Form follows function: This should be the dentist's principle. Dr. Jan Hajtó, Munich/Germany, explains in detail why and how function should be as well an important part of the daily routine in dental practice as aesthetics are. In this first part of his lecture he introduces basic ideas and principles. The term "craniomandibular dysfunction" describes no specific diagnosis, but a potential symptom complex, whose single symptomal elements can be combined in merely any way.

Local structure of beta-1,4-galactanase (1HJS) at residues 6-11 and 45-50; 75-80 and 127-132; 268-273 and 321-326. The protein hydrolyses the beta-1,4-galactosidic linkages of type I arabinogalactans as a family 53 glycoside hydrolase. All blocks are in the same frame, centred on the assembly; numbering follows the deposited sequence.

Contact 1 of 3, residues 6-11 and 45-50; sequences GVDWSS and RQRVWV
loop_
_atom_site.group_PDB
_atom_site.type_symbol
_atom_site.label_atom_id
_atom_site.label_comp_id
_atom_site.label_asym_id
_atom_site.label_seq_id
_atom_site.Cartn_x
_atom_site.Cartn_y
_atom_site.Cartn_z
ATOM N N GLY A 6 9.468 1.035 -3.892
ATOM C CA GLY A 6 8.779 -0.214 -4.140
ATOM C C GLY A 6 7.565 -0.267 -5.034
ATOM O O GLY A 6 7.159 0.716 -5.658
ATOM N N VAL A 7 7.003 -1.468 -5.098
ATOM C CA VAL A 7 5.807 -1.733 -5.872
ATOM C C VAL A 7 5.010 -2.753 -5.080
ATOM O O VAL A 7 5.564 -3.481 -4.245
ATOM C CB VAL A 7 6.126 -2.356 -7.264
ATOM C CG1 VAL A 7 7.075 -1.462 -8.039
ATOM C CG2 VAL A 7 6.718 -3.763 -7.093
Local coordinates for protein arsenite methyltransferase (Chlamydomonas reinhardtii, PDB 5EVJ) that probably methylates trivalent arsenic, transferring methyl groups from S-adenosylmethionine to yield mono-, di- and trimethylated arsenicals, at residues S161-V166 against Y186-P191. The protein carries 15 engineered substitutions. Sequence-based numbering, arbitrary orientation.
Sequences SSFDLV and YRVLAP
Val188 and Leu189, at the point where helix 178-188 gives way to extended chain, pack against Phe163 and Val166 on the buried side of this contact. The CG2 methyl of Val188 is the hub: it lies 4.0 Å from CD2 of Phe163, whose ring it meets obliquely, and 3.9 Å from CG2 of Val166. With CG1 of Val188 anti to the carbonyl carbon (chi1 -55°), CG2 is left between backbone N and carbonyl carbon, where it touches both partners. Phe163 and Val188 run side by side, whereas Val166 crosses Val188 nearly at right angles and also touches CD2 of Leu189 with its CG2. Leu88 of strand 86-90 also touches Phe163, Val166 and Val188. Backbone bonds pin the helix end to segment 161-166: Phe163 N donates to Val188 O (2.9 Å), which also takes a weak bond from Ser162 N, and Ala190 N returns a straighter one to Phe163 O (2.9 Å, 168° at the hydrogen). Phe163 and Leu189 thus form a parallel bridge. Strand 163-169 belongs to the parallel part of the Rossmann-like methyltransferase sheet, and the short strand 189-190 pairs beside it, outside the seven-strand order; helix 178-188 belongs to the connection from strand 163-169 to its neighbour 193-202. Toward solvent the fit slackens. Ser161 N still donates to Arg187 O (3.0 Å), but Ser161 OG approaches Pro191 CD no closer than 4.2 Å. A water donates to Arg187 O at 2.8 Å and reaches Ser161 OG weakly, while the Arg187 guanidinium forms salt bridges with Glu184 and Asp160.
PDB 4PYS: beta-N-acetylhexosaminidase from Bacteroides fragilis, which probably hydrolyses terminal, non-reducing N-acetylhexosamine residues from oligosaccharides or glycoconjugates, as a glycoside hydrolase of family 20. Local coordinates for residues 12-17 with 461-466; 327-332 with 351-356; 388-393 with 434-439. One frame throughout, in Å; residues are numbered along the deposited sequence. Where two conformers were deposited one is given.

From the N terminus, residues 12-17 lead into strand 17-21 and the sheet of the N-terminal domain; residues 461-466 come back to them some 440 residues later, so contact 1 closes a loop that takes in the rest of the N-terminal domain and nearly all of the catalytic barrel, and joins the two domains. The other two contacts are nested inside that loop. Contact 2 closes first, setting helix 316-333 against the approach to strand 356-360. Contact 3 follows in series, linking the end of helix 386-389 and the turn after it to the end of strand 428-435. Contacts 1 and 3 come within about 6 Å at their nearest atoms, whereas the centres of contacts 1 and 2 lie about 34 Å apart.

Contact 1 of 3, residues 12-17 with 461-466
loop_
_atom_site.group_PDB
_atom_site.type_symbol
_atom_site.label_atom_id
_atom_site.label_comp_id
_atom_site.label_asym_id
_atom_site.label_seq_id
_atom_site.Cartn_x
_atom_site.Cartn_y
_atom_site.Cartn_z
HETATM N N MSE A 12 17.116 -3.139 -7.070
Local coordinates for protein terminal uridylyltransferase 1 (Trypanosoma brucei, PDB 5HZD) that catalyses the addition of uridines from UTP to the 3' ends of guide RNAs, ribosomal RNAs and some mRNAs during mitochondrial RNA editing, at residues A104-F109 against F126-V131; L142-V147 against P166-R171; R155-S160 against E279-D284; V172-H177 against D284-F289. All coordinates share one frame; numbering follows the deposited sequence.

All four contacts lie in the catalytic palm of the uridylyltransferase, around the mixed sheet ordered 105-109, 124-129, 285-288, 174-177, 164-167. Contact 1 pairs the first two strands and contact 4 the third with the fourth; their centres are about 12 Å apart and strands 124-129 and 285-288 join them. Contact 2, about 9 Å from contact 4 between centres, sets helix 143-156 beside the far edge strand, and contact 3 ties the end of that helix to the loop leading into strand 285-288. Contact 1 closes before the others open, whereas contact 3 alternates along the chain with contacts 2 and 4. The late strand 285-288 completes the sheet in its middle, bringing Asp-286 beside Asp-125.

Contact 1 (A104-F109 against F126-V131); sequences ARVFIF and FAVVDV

The symptomal elements are mainly head ache, tensions, joint noises, immobilities as well as intraoral findings like attrition, wedge-shaped defects etc. All these are symptoms, which can be caused by disocclusion, too. Some papers deny the correlation, but jurisdiction already says: It's the dentist's duty prior to a prosthodontic rehabilitation to assess if the patient suffers from a disfunction. If it is so the dentist has to treat this disfunction first (or - in case the patient doesn't consent - refuse the prosthodontic treatment).